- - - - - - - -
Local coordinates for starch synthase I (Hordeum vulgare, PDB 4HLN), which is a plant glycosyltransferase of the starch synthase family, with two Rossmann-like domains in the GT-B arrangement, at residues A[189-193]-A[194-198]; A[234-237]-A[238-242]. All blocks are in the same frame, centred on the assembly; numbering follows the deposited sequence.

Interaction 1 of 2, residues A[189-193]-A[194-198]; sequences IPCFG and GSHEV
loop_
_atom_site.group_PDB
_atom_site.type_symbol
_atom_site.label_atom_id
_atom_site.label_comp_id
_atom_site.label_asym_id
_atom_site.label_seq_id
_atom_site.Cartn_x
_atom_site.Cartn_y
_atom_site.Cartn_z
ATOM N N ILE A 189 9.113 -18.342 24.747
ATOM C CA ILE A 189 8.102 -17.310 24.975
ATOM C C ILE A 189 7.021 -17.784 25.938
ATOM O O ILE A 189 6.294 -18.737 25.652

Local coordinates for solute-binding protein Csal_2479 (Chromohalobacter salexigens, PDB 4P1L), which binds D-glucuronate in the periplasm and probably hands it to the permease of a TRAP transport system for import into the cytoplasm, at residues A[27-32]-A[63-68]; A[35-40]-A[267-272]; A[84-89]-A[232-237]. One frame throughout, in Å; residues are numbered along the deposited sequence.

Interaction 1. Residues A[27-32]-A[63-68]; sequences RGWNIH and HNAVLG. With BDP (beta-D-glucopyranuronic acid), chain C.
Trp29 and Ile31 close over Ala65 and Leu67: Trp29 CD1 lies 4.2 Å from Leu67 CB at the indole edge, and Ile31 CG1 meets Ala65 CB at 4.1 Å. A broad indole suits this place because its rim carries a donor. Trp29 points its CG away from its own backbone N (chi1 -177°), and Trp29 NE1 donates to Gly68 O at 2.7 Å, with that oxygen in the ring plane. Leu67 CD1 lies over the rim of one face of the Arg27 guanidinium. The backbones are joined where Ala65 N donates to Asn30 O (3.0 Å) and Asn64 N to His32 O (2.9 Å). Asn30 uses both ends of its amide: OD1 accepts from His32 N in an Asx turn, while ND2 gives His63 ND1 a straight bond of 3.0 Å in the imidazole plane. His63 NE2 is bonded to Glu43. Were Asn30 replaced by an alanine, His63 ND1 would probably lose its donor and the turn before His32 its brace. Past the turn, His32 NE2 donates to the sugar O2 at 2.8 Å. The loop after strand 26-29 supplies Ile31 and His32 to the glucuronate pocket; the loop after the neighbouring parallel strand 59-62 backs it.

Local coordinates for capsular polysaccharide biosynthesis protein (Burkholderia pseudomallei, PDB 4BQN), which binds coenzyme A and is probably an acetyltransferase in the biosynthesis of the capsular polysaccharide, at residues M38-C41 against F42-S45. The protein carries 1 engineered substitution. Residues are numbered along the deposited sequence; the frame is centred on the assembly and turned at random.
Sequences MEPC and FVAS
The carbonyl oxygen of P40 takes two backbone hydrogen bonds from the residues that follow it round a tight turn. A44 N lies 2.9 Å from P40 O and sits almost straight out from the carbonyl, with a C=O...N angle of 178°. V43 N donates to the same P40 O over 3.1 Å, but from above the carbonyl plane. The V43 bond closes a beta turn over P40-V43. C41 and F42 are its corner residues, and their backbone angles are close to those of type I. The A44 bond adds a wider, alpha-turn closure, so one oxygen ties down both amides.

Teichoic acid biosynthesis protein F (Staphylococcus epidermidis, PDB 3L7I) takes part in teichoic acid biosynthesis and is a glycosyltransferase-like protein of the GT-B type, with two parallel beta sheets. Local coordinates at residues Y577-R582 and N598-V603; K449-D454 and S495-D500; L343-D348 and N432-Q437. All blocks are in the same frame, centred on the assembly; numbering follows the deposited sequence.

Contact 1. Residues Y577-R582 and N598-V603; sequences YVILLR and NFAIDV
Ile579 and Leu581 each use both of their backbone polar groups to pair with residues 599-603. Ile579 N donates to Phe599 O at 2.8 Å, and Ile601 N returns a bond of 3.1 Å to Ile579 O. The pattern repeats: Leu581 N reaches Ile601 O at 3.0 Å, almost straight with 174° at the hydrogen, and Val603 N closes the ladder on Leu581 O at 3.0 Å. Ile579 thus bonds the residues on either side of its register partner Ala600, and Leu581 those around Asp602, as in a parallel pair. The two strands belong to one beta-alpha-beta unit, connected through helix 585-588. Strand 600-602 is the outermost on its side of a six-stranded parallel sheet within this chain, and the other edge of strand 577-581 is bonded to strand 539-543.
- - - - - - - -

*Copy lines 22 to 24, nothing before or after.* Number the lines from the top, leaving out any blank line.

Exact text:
The carbonyl oxygen of P40 takes two backbone hydrogen bonds from the residues that follow it round a tight turn. A44 N lies 2.9 Å from P40 O and sits almost straight out from the carbonyl, with a C=O...N angle of 178°. V43 N donates to the same P40 O over 3.1 Å, but from above the carbonyl plane. The V43 bond closes a beta turn over P40-V43. C41 and F42 are its corner residues, and their backbone angles are close to those of type I. The A44 bond adds a wider, alpha-turn closure, so one oxygen ties down both amides.

Teichoic acid biosynthesis protein F (Staphylococcus epidermidis, PDB 3L7I) takes part in teichoic acid biosynthesis and is a glycosyltransferase-like protein of the GT-B type, with two parallel beta sheets. Local coordinates at residues Y577-R582 and N598-V603; K449-D454 and S495-D500; L343-D348 and N432-Q437. All blocks are in the same frame, centred on the assembly; numbering follows the deposited sequence.

Contact 1. Residues Y577-R582 and N598-V603; sequences YVILLR and NFAIDV